This is an abridged version of radical Israeli peacenik Uri Avnery’s column of Oct. 10th, “Crusaders and Zionists“:
LATELY, THE words “Crusaders” and “Zionists” have been appearing more and more often as twins. In a documentary about ISIS I just saw, they appeared together in almost every sentence uttered by the Islamist fighters, including teenagers.
. . . THE TWO historical movements were separated by at least six centuries, and their political, social, cultural and military backgrounds are, of course, totally different. But some similarities are evident. Both the Crusaders and the Zionists (as well as the Philistines before them) invaded Palestine from the West. They lived with their backs to the sea and Europe, facing the Muslim-Arab world. They lived in permanent war.
At the [Crusader] time, Jews identified with the Arabs. The horrible massacres of the Jewish communities along the Rhine committed by some Crusaders on their way to the Holy Land are deeply imprinted in Jewish consciousness.
Upon conquering Jerusalem, the Crusaders committed another heinous crime by slaughtering all Muslim and Jewish inhabitants, men women and children, wading “to their knees in blood”, as a Christian chronicler put it. Haifa, one of the last towns to fall to the Crusaders, was fiercely defended by its Jewish inhabitants, fighting shoulder to shoulder with the Muslim garrison.
I WAS brought up hating the Crusaders, but I was not conscious of the abysmal hatred Muslims felt for them . . .
When Arabs couple us with the Crusaders, they clearly want to say that we, too, are foreign intruders, strangers to this country and this region.
That’s why the comparison is so dangerous. If the Arabs entertain such a deep hatred for the Crusaders after six centuries, how are they ever to become reconciled with us? Instead of wasting our time on the debate about whether we are similar or not, we would be well advised to learn from the Crusaders’ history.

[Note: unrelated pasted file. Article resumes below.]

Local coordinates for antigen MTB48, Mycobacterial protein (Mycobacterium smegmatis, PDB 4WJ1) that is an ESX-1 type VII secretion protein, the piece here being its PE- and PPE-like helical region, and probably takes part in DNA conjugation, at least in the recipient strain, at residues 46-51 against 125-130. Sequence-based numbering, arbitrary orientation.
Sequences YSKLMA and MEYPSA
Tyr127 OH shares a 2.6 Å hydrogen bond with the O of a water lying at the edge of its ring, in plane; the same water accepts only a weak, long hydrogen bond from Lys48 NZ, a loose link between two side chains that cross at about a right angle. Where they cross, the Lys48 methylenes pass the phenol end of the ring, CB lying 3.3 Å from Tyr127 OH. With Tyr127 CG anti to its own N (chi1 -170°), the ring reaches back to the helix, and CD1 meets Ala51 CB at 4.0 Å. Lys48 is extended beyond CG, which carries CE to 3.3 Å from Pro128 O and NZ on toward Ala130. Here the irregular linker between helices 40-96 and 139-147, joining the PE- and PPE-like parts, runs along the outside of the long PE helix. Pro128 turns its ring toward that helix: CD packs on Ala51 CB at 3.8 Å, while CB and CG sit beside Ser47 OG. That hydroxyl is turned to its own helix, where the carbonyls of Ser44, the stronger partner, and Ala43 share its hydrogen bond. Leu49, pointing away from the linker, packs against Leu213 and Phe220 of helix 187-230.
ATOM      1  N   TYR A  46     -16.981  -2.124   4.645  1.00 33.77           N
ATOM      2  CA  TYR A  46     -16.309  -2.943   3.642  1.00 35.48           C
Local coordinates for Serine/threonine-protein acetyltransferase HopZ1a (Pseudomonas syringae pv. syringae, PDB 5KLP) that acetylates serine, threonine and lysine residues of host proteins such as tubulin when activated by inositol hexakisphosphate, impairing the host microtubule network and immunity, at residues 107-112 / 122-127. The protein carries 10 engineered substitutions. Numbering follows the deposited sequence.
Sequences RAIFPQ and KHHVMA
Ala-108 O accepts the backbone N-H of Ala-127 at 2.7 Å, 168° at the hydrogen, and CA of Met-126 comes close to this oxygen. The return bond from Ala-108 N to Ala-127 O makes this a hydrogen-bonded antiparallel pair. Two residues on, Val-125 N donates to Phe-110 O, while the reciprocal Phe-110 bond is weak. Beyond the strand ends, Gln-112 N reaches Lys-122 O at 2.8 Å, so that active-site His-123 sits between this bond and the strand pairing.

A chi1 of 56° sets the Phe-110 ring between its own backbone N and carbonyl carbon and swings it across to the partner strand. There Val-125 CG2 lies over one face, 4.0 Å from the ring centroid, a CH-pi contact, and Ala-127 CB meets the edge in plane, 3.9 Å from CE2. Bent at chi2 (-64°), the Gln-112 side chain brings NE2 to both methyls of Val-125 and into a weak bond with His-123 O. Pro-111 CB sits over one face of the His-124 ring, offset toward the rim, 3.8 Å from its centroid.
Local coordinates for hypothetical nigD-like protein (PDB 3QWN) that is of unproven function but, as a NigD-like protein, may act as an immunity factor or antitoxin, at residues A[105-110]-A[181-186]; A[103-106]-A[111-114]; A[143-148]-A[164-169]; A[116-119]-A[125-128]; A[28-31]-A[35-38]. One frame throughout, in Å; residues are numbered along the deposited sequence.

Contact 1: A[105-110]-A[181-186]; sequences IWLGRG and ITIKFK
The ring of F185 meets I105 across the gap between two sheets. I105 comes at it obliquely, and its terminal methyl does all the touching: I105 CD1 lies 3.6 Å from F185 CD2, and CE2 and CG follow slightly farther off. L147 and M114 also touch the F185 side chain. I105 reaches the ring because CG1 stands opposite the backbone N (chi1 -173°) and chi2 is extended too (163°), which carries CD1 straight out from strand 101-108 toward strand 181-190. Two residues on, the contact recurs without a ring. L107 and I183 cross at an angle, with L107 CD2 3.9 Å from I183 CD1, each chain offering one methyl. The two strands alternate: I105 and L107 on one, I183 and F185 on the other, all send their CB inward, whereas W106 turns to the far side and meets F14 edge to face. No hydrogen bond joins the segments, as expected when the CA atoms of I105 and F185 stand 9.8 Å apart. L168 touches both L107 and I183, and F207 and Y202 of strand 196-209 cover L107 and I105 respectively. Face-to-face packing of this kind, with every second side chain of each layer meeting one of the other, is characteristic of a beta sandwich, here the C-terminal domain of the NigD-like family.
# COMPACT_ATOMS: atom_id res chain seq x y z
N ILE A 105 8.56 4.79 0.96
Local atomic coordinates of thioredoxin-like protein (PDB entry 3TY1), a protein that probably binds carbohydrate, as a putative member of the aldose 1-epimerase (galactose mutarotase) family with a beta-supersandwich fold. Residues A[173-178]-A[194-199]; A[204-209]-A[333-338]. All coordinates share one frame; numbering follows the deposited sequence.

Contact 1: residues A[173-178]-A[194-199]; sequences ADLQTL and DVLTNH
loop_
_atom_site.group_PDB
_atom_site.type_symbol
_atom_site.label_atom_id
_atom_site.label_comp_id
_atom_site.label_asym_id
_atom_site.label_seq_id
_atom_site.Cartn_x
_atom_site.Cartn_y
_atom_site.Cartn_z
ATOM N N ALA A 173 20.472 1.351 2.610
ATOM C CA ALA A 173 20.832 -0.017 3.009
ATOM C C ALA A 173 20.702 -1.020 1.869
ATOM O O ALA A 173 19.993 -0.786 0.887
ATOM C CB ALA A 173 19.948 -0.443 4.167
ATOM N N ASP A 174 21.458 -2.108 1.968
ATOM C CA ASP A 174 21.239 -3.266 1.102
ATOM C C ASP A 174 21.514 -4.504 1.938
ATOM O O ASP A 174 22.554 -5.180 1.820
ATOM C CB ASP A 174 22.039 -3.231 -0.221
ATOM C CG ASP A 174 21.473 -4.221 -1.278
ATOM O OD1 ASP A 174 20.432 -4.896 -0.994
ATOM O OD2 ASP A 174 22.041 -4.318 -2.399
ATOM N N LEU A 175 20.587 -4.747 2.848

THE FIRST lesson concerns the question of identity. Who are we? Are we Europeans facing a hostile region? Are we “a wall against Asiatic barbarism”, as Theodor Herzl proclaimed? Are we “a villa in the jungle”, according to the famous dictum of Ehud Barak?
In short, do we see ourselves as belonging to this region or as Europeans who accidentally landed on the wrong continent? To my mind, this is the basic question of Zionism, going back to its first day, and dictating everything they have done to this very day. In my booklet “War or Peace in the Semitic Region”, which I published on the eve of the 1948 war, I posed this question in the very first sentence. . . .
Israel suffers from a deep-seated sense of existential insecurity . . . Since Israel is in many ways a conspicuous success story and a world-class military power, this sense of insecurity often gives rise to wonderment. I believe that its root is this feeling of not belonging to the region in which we live, of being a villa in the jungle, which really means being a fortified ghetto in the region.
It could be said that this feeling is natural, since most Israelis are of European descent. But that is not true. 20% of Israeli citizens are Arabs. At least half of the Jews have come here (they or their parents) from Arab countries, where they spoke Arabic and listened to Arab music. The greatest Sephardi thinker, Moses Maimonides (Rambam in Hebrew) spoke and wrote Arabic and was the personal physician of the great Salah ad-Din (Saladin). He was as much an Arab Jew as Baruch Spinoza was a Portuguese Jew and Moses Mendelssohn a German Jew. . . .
WHEN ISIS and other Arabs use the term Crusaders, they do not mean only the medieval invaders. They mean all American and European Christians. When they speak about Zionists, they mean all Jewish Israelis, and often all Jews.
I believe that this coupling of the two terms is extremely dangerous for us. I am not afraid of ISIS’ military capabilities, which are negligible, but of the power of their ideas. No American bomber is going to eradicate these.
It is getting late. We must de-couple ourselves from the Crusaders, ancient and modern. 132 years after the arrival of the first modern Zionists in Palestine, it is high time for us to define ourselves as we really are: a new nation born in this country, belonging to this region, natural allies of its struggle for freedom. [Avnery’s entire essay is online at http://zope.gush-shalom.org/home/en/channels/avnery/1412954246/.]